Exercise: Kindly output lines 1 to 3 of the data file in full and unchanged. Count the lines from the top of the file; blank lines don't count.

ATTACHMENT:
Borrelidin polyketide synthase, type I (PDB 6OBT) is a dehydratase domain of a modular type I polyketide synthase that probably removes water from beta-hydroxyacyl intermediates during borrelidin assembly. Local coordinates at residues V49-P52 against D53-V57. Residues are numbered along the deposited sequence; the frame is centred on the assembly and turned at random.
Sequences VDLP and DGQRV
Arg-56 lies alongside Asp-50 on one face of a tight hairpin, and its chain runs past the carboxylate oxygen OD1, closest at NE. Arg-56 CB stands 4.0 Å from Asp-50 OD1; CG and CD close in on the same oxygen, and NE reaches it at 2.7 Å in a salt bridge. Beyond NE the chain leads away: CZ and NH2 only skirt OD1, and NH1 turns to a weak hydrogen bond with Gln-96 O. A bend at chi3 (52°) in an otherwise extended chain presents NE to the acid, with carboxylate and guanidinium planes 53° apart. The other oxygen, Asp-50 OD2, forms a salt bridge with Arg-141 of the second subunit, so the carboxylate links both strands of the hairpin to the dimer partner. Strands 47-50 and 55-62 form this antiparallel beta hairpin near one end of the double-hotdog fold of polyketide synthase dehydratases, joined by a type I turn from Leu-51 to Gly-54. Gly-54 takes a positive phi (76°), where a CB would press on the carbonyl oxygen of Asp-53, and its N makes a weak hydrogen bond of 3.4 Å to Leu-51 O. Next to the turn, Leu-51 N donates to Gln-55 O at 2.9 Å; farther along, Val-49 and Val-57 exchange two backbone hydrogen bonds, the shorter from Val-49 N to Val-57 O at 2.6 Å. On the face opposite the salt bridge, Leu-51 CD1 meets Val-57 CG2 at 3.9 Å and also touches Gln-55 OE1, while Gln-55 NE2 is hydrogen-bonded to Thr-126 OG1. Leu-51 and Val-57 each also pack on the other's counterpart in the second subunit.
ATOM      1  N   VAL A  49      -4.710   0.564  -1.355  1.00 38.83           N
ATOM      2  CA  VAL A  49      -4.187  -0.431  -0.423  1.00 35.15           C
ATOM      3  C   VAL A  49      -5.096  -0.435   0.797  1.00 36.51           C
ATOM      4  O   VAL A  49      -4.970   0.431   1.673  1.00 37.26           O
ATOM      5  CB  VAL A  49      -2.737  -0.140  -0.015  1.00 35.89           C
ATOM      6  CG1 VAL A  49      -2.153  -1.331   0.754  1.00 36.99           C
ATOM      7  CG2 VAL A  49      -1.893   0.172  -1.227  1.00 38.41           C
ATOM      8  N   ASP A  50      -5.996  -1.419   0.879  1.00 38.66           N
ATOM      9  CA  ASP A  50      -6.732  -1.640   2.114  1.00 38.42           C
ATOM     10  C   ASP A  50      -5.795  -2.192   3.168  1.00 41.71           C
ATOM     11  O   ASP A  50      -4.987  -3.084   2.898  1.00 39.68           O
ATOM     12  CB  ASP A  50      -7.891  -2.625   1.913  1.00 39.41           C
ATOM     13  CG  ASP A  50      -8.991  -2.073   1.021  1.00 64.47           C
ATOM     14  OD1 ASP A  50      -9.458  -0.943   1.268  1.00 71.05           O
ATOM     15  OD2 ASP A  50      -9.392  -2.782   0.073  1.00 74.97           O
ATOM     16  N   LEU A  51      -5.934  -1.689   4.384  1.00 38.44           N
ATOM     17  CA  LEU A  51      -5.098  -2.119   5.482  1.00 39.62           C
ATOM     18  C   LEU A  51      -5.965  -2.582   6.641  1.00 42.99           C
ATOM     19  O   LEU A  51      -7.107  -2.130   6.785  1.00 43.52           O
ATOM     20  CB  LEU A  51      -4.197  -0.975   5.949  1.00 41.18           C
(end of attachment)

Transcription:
Borrelidin polyketide synthase, type I (PDB 6OBT) is a dehydratase domain of a modular type I polyketide synthase that probably removes water from beta-hydroxyacyl intermediates during borrelidin assembly. Local coordinates at residues V49-P52 against D53-V57. Residues are numbered along the deposited sequence; the frame is centred on the assembly and turned at random.
Sequences VDLP and DGQRV
Arg-56 lies alongside Asp-50 on one face of a tight hairpin, and its chain runs past the carboxylate oxygen OD1, closest at NE. Arg-56 CB stands 4.0 Å from Asp-50 OD1; CG and CD close in on the same oxygen, and NE reaches it at 2.7 Å in a salt bridge. Beyond NE the chain leads away: CZ and NH2 only skirt OD1, and NH1 turns to a weak hydrogen bond with Gln-96 O. A bend at chi3 (52°) in an otherwise extended chain presents NE to the acid, with carboxylate and guanidinium planes 53° apart. The other oxygen, Asp-50 OD2, forms a salt bridge with Arg-141 of the second subunit, so the carboxylate links both strands of the hairpin to the dimer partner. Strands 47-50 and 55-62 form this antiparallel beta hairpin near one end of the double-hotdog fold of polyketide synthase dehydratases, joined by a type I turn from Leu-51 to Gly-54. Gly-54 takes a positive phi (76°), where a CB would press on the carbonyl oxygen of Asp-53, and its N makes a weak hydrogen bond of 3.4 Å to Leu-51 O. Next to the turn, Leu-51 N donates to Gln-55 O at 2.9 Å; farther along, Val-49 and Val-57 exchange two backbone hydrogen bonds, the shorter from Val-49 N to Val-57 O at 2.6 Å. On the face opposite the salt bridge, Leu-51 CD1 meets Val-57 CG2 at 3.9 Å and also touches Gln-55 OE1, while Gln-55 NE2 is hydrogen-bonded to Thr-126 OG1. Leu-51 and Val-57 each also pack on the other's counterpart in the second subunit.